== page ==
11. 11. Innovation Economy Outlook 2016 11 WOMEN IN TECH 66+3446+5434% At least one woman Women on the board Women in executive positions 66% No women 54% At least one woman 46% No women How many women are in leadership positions within your company? Among the startups surveyed, 66% don’t have any women on their boards, and 46% have no women in executive positions. Startups have few women in leadership positions It’s well documented that women are underrepresented in startup leadership positions: 66 percent of startups have no women on their boards, and nearly half (46 percent) have no women in executive positions. About a quarter of respondents (26 percent) said they have programs in place to increase the number of women in leadership roles. Creating more diversity in the top ranks of all companies is an imperative, and the dialogue on how to make it happen needs to continue.
  12. 12. Innovation Economy Outlook 2016 12 PUBLIC POLICY Access to talent is the No. 1 policy issue for startups Half of the survey respondents said access to talent was the most important public policy issue on their minds. Cybersecurity was also a key concern. Entrepreneurs typically don’t embrace government action but do believe the federal level should play a role by funding research to combat cyberattacks, creating uniform rules for data breaches and sharing best practices for preventing and responding to them. What are the most important public policy issues affecting companies like yours? Half of the startups surveyed said access to talent is the most important policy issue, followed by cybersecurity and healthcare costs. Note: Respondents were given the opportunity to select multiple responses. 1. Access to talent 50% 2. Cybersecurity 36% 3. Healthcare costs 33% 4. Consumer privacy regulation 23% 5. Patent litigation 23%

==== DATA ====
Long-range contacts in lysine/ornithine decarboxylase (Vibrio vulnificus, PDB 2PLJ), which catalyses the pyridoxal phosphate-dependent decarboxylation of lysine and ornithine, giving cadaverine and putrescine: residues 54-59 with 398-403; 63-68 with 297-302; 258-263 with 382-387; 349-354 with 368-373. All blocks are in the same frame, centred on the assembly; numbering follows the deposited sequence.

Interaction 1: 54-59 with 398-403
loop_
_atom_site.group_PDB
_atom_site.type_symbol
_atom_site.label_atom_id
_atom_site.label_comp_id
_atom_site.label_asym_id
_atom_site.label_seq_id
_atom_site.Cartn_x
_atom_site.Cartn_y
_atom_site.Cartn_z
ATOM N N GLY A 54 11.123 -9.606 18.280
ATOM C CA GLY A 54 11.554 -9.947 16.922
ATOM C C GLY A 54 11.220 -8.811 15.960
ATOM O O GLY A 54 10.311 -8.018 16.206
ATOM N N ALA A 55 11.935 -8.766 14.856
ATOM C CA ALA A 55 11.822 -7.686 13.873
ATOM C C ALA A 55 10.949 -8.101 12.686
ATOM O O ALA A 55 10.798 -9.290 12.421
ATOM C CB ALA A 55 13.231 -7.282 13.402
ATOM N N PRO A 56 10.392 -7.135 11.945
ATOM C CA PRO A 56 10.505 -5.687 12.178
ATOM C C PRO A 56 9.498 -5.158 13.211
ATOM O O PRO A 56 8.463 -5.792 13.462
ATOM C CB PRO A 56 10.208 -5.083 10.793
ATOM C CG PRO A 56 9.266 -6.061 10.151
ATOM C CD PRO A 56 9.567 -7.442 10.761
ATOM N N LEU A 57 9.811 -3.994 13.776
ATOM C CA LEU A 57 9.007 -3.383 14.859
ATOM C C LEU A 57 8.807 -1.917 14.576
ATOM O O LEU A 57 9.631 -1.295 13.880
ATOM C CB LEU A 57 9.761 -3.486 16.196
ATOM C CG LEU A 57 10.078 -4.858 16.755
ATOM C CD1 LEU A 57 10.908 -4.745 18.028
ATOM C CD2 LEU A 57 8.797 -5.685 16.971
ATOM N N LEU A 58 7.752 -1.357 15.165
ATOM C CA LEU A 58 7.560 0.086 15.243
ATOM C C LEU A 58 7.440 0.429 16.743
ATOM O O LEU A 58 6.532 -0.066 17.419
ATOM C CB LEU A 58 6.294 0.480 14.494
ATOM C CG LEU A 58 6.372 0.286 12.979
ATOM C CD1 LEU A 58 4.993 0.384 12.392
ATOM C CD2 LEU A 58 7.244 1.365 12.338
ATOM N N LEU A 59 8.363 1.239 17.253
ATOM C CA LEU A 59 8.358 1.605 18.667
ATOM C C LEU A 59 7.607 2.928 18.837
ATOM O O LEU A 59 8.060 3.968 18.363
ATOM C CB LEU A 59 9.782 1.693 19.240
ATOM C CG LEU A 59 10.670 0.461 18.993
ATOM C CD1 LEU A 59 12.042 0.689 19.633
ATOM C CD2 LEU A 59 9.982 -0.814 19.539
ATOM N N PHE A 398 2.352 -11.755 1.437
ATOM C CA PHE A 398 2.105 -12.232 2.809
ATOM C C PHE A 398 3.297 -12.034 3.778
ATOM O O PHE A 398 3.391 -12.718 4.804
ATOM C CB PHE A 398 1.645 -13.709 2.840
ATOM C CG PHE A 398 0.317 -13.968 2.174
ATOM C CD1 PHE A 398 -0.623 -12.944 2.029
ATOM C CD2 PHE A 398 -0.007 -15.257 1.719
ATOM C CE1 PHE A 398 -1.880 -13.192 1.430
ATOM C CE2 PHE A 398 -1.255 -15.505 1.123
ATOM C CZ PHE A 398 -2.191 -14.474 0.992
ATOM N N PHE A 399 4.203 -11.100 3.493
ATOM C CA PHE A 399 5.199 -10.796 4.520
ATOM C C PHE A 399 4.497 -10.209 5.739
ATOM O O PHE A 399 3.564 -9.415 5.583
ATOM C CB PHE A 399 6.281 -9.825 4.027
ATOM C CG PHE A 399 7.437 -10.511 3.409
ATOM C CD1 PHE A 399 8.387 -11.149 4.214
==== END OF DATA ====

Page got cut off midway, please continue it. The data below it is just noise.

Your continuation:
13. 13. Innovation Economy Outlook 2016 13 23+77 27% immigration policy regulatory environment 36% 37% tax policy Hired or moved operations offshore. 23% Here’s why: Some startups say regulations are driving operations offshore One in four respondents said regulations were prompting them to locate facilities or move non-sales operations outside the U.S. Startups on a shoestring budget are sometimes motivated to set up shop where it costs less to do business and it’s easier to find skilled workers. Have U.S. laws and regulations materially affected your company’s decision to locate facilities or hire employees for operational non-sales activities outside the U.S.? Half of the startups surveyed said regulations are growing and 23% said they had hired or moved operations offshore.